I’ve been playing this song a lot on my guitar and I’ve been kicking around a way to make it accurate (it’s already relevant) to today.
It’s pretty obvious that Bush-Cheney is Smathers-Dupont, they’re the war profit boys that need to get dumped in a salty sea.
But who is Stetson Kennedy?
Is there an Independent gent that I can believe in like Guthrie believes in Kennedy? Is it possible to have such belief in a politician anymore? Are we too cynical? Is the system too corrupt?
I believed in Kucinich during the primary. I didn’t, however, believe he had a chance of winning. Curious. I wonder where I drew that line between believing in him as a person and believing in his viability as a candidate. And I wonder why I drew that line.
I expect this is the point where people say in the comments: “Why? Because he couldn’t win, stupid! He didn’t have a chance.”
And I suppose that’s why I drew the line. But I guess I need to stop thinking that I believed in him, because obviously I didn’t.
But! I want to find somebody to believe in. I think the left needs a Stetson Kennedy. A candidate we can lift to our shoulders and parade around; an independent gent we can believe in as a person and a candidate.
I don’t think belief is dead. I don’t think we’re too cynical or the system too corrupt. Whatever he is, regardless of how he got there, George W. Bush has been president for 6 years. A lot of (insane) people believed in him during the 2000 primaries when, next to McCain, he looked like a damn developmentally-disabled monkey.
And, it’s not like the left doesn’t believe in people. Most of the blogosphere is practically falling at the feet of Stephen Colbert ‘cuz of his White House Correspondents dinner speech. Read the comments from the Colbert posts at crooks and liars, we’re just DYING for someone to believe in.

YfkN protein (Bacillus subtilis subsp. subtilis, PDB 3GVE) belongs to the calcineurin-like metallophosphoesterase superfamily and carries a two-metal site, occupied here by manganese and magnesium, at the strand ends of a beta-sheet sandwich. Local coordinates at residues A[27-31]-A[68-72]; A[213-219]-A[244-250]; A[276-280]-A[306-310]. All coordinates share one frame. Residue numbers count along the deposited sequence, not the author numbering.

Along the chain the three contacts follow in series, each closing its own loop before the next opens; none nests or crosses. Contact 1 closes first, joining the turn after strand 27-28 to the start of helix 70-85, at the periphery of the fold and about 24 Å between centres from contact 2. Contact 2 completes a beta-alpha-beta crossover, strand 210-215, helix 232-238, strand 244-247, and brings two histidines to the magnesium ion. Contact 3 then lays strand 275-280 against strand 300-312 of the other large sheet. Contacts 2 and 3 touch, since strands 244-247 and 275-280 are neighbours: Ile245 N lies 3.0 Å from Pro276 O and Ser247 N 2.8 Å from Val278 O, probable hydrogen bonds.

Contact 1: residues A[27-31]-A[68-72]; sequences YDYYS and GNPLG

What I’m saying is, let’s find that person, let’s believe in that person, and let’s make them President regardless of what ANYONE else says.
‘Get us a peace job, equal and free
And dump the wingnuts in a salty sea’
Unfrozen Cave-Man Bull Moose
Also, is anyone but the Moose actually making this claim?
Everyone knows that when Ahmadinejad threatens to wipe Israel off the map it is just a quaint Persian plea for respect and understanding. And when the Iranians suggest that they will share their nuclear knowledge with their brothers in Sudan - why worry? What is a little arms race in the Middle East anyway?
Uhm, no. Serious "sanguine sophisticates" are indeed concerned. They are also concerned with what happens when you let self-proclaimed (elite university educated) rubes wage war they don't know how to manage. I thought that'd be the lesson of the Carrier Landing; little boys should not be allowed to play with adult toys.
Update: For an instance of a non-sanguine sophisticate who's taking things seriously, as opposed to playing the rhetoric game, see Steve Clemons.